Watch a 1985 promo from The Wild Bunch below.
“Wild Bunch were a major influence, especially living in Easton and St Pauls,” says Kelz. “They were the first areas in Bristol that embraced hip-hop culture – it made St Pauls Carnival the place to be in the early 80s. They were using two decks, and doing a thing called scratching – something we only saw on TV.”
Kelz namechecks Easygroove, KC Rock, the Soul Twins, City Rockas and UD4 as other major, if less famous, Bristol hip-hop pioneers. A little later, Kelz formed 3PM with Krissy Kriss and Lynx, and rolled with mercurial, underrated duo Smith & Mighty (real names Rob Smith and Ray Mighty, two Wild Bunch associates who had been reggae scenesters earlier in the ‘80s). It’s easy to see a lineage stretching through Bristol music history. Smith is currently a member of multinational reggae band the AMJ Collective, while both he and Mighty have added several production credits to sides by Andy Scholes and Jack Lundie, aka Henry & Louis – a stalwart Bristol twosome and part of the newer generation of sound systems.
Listen to Henry & Louis' Rise Up (Pinch Remix) below.

The bassline travels

The fact that Scholes and Lundie are both white perhaps underlines this generation gap. Until the latter part of the 1980s, Bristol reggae was a predominantly, defiantly black thing. What integration later occurred was less about a softening of attitudes and more a changing of the guards, genre-wise.
As Martin Langford recalls: “By the late ‘80s, many sounds stopped playing and many venues had gone. By the time roots reggae recovered in the early ‘90s, it was often white guys such as Henry & Louis and Gaffa [from Armagideon Sound System] making and playing the music.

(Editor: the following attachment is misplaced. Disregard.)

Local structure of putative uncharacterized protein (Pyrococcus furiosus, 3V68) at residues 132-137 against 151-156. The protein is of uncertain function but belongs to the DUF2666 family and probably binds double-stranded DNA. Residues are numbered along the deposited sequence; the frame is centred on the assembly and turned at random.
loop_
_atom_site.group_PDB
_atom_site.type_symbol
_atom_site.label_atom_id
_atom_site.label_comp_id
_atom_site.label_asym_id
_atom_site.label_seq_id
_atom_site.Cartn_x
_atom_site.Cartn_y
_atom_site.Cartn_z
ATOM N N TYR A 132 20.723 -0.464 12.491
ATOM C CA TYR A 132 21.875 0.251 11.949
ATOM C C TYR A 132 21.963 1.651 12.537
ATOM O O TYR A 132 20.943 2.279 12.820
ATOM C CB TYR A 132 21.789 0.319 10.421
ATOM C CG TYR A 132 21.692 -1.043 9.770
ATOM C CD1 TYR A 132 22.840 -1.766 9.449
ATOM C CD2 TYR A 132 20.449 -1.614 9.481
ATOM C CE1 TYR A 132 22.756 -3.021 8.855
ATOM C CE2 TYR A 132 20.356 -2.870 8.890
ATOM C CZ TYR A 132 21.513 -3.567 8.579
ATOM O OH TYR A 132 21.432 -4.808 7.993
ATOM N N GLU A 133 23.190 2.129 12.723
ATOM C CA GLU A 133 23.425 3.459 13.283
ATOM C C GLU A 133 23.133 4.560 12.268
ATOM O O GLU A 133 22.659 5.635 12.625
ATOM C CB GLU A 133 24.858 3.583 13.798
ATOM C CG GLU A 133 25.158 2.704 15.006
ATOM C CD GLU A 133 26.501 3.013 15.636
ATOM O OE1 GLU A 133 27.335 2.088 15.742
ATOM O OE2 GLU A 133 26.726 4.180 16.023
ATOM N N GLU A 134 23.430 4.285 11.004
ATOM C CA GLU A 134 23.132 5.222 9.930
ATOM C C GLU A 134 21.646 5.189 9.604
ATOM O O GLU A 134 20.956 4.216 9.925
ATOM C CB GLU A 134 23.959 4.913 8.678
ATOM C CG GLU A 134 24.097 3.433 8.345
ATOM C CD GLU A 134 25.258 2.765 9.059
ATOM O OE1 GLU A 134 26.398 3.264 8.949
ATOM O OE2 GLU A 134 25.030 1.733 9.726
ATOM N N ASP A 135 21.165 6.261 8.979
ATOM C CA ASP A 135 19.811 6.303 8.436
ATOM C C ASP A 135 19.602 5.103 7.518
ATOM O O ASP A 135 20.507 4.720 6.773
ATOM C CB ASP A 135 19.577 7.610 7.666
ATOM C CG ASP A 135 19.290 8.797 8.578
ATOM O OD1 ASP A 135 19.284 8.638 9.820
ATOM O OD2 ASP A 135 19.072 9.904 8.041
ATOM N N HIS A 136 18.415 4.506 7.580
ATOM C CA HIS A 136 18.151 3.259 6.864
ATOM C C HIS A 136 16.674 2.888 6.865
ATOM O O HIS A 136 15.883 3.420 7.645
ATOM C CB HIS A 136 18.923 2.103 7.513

“Black kids coming of age in the ‘80s were more likely to have been born here. Ties to Jamaica and reggae were lessened, while a shift in technology led to hip-hop, house, techno and jungle. The abandonment of the roots space by Jamaican producers left the field open to a new generation of British producers to create their own roots and dub music.”
The Full Cycle guys played jungle in a way a reggae sound man would recognise
Martin Langford
Jungle and drum’n’bass were very much part of this continuum. DJs Krust, Flynn and Suv all previously made hip-hop as Fresh 4, while Dynamite MC first manned the mic on a reggae sound in nearby Gloucester before linking up with Roni Size and the Full Cycle collective. “The Full Cycle guys grew up in Bristol and it showed,” says Langford. “They played jungle in a way a reggae sound man would recognise.”
When dubstep started to dominate Bristol clubland circa the mid-2000s, its debt to the power of the sound system was clear – take Pinch’s Subloaded night, frequently co-promoted with the roots-centric Teachings In Dub. Recently, the loose group of producers known as Young Echo have been hosting evenings of deep selections, with an attitude that calls back to the sounds of yesteryear.
Moreover, anyone looking for more ‘classic’ styled sound systems is still catered for. Heavyweight roots/dub events had a strong revival around a decade ago. Jah Lokko are still in business, Enterprise now trades as Papa Roots, and newer faces include Nestafari Sounds and Lionpulse. This music has put down deep roots. As Martin Langford puts it: “Bristol really does move at its own pace – and the reggae BPM does kind of fit.”
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Check out the crews battling at Bristol Culture Clash: